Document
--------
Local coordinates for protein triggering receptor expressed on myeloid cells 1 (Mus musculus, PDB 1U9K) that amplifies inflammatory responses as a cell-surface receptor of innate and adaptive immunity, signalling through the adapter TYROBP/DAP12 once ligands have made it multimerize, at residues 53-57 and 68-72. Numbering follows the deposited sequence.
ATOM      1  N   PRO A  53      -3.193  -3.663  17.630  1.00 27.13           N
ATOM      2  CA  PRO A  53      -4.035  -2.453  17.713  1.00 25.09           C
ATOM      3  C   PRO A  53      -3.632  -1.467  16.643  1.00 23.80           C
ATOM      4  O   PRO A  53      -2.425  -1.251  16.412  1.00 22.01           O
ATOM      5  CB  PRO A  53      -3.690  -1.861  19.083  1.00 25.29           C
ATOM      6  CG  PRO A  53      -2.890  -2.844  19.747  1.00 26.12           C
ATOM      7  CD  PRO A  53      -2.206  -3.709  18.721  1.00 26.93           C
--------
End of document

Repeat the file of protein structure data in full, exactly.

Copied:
Local coordinates for protein triggering receptor expressed on myeloid cells 1 (Mus musculus, PDB 1U9K) that amplifies inflammatory responses as a cell-surface receptor of innate and adaptive immunity, signalling through the adapter TYROBP/DAP12 once ligands have made it multimerize, at residues 53-57 and 68-72. Numbering follows the deposited sequence.
ATOM      1  N   PRO A  53      -3.193  -3.663  17.630  1.00 27.13           N
ATOM      2  CA  PRO A  53      -4.035  -2.453  17.713  1.00 25.09           C
ATOM      3  C   PRO A  53      -3.632  -1.467  16.643  1.00 23.80           C
ATOM      4  O   PRO A  53      -2.425  -1.251  16.412  1.00 22.01           O
ATOM      5  CB  PRO A  53      -3.690  -1.861  19.083  1.00 25.29           C
ATOM      6  CG  PRO A  53      -2.890  -2.844  19.747  1.00 26.12           C
ATOM      7  CD  PRO A  53      -2.206  -3.709  18.721  1.00 26.93           C